If you aren’t up for the adventure of a real cattle drive, you might opt for an alternative that’s just as authentic, but a little lower key, by attending the first Genoa Cowboy Poetry and Music Festival.
The festival kicks off Thursday, April 29 and continues through the weekend, ending on May 2. Co-sponsored by the Carson Valley Arts Council and the Town of Genoa, the organizers’ mission is to “promote and preserve the unique ranching heritage [and] the culture of the Carson Valley through…visual arts, education, and exhibits, attracting visitors throughout the world.”
The festival will feature a variety of events, including more than 80 workshops ranging from blacksmithing and leather tooling to basket weaving and Dutch-oven cooking. Additionally, the festival will feature genuine cowboy food and Western artists, Chautauquas, and of course, a long list of cowboy poets: Nevada native Waddie Mitchell (see photo below), Don Edwards, Paul Zarzyski, and Richard Elloyan to name a few.
Cowboy poetry, a popular Western literary subgenre, was created by workers on cattle drives and ranches. After a strenuous day, the men would sit around the campfire and exchange entertaining tall tales and folk songs. Because illiteracy was common, a poetic structure was utilized to help them remember their stories.
This unique tradition has remained throughout the years and has inspired a variety of festivals throughout the country, namely Elko’s hugely successful National Cowboy Poetry Gathering, which was initiated in 1985.
Influenced by the Elko event’s success, Theresa Chipp of the Carson Valley Arts Council and Sheryl Gonzales, Town Manager of Genoa, wanted to host a western-themed festival. “We feel that Genoa, being Nevada’s oldest [permanent] settlement, has a distinct personality and would be a perfect location for this event,” Chipp says. “We hope to preserve and promote the ranching heritage unique to this area. We want to get the [Carson] Valley back in touch with its roots.”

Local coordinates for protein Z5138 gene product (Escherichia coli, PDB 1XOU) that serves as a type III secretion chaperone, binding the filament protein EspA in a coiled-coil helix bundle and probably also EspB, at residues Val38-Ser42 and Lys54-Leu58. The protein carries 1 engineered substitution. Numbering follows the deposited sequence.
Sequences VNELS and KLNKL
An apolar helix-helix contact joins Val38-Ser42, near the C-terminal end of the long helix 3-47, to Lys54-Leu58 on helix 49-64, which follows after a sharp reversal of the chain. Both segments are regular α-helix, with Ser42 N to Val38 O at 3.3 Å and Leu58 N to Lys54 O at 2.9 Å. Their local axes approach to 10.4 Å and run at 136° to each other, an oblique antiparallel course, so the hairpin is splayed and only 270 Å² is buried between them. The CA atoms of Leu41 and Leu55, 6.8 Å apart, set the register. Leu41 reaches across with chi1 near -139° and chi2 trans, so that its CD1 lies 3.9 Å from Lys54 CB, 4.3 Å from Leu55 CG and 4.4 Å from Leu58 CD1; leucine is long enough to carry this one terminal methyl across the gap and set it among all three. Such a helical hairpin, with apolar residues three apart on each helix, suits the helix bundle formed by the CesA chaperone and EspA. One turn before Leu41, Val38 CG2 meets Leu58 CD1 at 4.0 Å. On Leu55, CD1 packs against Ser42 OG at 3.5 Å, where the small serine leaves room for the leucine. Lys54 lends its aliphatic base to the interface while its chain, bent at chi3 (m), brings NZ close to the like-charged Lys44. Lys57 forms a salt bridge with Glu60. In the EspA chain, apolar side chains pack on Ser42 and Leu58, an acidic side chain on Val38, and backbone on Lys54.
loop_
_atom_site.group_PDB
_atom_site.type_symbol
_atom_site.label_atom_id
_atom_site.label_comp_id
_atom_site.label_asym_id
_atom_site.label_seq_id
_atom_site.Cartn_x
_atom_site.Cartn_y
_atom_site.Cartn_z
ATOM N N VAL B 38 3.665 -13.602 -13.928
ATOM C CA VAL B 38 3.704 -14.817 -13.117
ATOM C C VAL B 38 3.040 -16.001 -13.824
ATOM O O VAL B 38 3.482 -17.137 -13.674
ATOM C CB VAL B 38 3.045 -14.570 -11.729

Chipp and Gonzales view the event as a boon to the Town of Genoa and Carson Valley. “It will be hosted right in the heart of Genoa, all up and down Main Street, and 12 venues [every Genoa business] will contribute,” Gonzales says. “Every inch of town will be used, and every hotel throughout the area is expected to fill.” They are hoping to draw at least 3,000 attendees this year and would like to see the event eventually encompass the whole valley.
Darcy Minter, external communications director of the Western Folklife Center in Elko, has seen the National Cowboy Poetry Gathering blossom from its humble beginnings. In 1985, Hal Cannon, founder of the Gathering, and his cowboy poet friend, Waddie Mitchell, optimistically set up 200 chairs. To their surprise, 500 people showed up to the first festival. Minter says it was one of the most stunning experiences of her life, to be part of recognizing creative people from the ranching culture uniting for the first time to express their art. “Interestingly,” she adds, “there was an energy that came out of the cattle country, all over the West, that took hold of talented men and women from every generation and brought a representative group together.”
Nearly 150 cowboy poetry festivals have spawned throughout the Western United States. While other states are suitable headquarters for such festivals, Nevada has an edge because it truly is the Wild West. Cheryll Glotfelty, a University of Nevada, Reno literature and environment professor, and author of Nevada’s only exclusive literary anthology, Nevada in Literature, believes Nevada is a wonderful place to host cowboy poetry festivals. “Cowboy poetry has given voice to the experience and perspectives of the working cowboys and ranchers of the western frontier. Without cowboy poetry we would have only cheesy Hollywood stereotypes to represent cowboys,” Glotfelty says.
Glotfelty thinks cowboy poetry is here to stay because of its appeal. “What is great about cowboy poetry is its popularity with the general public,” she adds. “Whereas many people are intimidated by most poetry, they enjoy cowboy poetry because they can understand it, and it speaks to them. Furthermore, cowboy poetry is meant to be performed, and in this way, it keeps the tradition of live poetry readings alive.”